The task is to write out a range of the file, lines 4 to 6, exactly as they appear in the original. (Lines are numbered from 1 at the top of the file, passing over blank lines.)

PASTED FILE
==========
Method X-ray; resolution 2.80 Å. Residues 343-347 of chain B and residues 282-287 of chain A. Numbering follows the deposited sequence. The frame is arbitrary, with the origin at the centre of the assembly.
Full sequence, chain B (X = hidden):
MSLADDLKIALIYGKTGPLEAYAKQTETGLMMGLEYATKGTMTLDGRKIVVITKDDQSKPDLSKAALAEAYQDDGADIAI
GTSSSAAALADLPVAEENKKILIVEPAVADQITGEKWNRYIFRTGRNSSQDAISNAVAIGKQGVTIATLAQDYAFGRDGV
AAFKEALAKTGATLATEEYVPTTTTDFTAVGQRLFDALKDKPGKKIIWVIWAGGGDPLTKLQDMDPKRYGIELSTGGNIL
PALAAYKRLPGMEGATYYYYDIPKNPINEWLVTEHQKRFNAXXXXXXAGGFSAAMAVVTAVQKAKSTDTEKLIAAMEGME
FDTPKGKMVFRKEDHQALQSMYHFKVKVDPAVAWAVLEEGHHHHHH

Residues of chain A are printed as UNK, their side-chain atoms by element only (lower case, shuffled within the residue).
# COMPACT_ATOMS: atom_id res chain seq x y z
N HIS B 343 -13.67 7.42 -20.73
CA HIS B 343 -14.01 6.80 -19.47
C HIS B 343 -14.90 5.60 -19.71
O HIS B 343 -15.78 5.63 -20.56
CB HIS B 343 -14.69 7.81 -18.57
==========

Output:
GTSSSAAALADLPVAEENKKILIVEPAVADQITGEKWNRYIFRTGRNSSQDAISNAVAIGKQGVTIATLAQDYAFGRDGV
AAFKEALAKTGATLATEEYVPTTTTDFTAVGQRLFDALKDKPGKKIIWVIWAGGGDPLTKLQDMDPKRYGIELSTGGNIL
PALAAYKRLPGMEGATYYYYDIPKNPINEWLVTEHQKRFNAXXXXXXAGGFSAAMAVVTAVQKAKSTDTEKLIAAMEGME